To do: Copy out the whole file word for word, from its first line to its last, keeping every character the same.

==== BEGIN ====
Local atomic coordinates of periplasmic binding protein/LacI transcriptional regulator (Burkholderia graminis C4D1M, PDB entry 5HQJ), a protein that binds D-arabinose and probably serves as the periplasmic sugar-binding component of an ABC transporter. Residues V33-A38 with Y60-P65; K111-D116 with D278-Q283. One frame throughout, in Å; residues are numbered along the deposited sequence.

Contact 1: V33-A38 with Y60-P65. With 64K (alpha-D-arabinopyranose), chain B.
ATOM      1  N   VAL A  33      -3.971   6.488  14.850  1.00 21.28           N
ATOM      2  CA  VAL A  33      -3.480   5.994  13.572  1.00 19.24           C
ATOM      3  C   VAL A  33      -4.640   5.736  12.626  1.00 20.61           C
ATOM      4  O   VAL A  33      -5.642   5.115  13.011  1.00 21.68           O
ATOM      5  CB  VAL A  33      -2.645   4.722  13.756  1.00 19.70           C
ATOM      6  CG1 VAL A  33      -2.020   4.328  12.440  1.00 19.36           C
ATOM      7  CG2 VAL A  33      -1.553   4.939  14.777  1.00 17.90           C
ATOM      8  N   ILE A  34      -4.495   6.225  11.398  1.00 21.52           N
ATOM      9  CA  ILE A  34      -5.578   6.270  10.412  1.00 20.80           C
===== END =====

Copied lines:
Local atomic coordinates of periplasmic binding protein/LacI transcriptional regulator (Burkholderia graminis C4D1M, PDB entry 5HQJ), a protein that binds D-arabinose and probably serves as the periplasmic sugar-binding component of an ABC transporter. Residues V33-A38 with Y60-P65; K111-D116 with D278-Q283. One frame throughout, in Å; residues are numbered along the deposited sequence.

Contact 1: V33-A38 with Y60-P65. With 64K (alpha-D-arabinopyranose), chain B.
ATOM      1  N   VAL A  33      -3.971   6.488  14.850  1.00 21.28           N
ATOM      2  CA  VAL A  33      -3.480   5.994  13.572  1.00 19.24           C
ATOM      3  C   VAL A  33      -4.640   5.736  12.626  1.00 20.61           C
ATOM      4  O   VAL A  33      -5.642   5.115  13.011  1.00 21.68           O
ATOM      5  CB  VAL A  33      -2.645   4.722  13.756  1.00 19.70           C
ATOM      6  CG1 VAL A  33      -2.020   4.328  12.440  1.00 19.36           C
ATOM      7  CG2 VAL A  33      -1.553   4.939  14.777  1.00 17.90           C
ATOM      8  N   ILE A  34      -4.495   6.225  11.398  1.00 21.52           N
ATOM      9  CA  ILE A  34      -5.578   6.270  10.412  1.00 20.80           C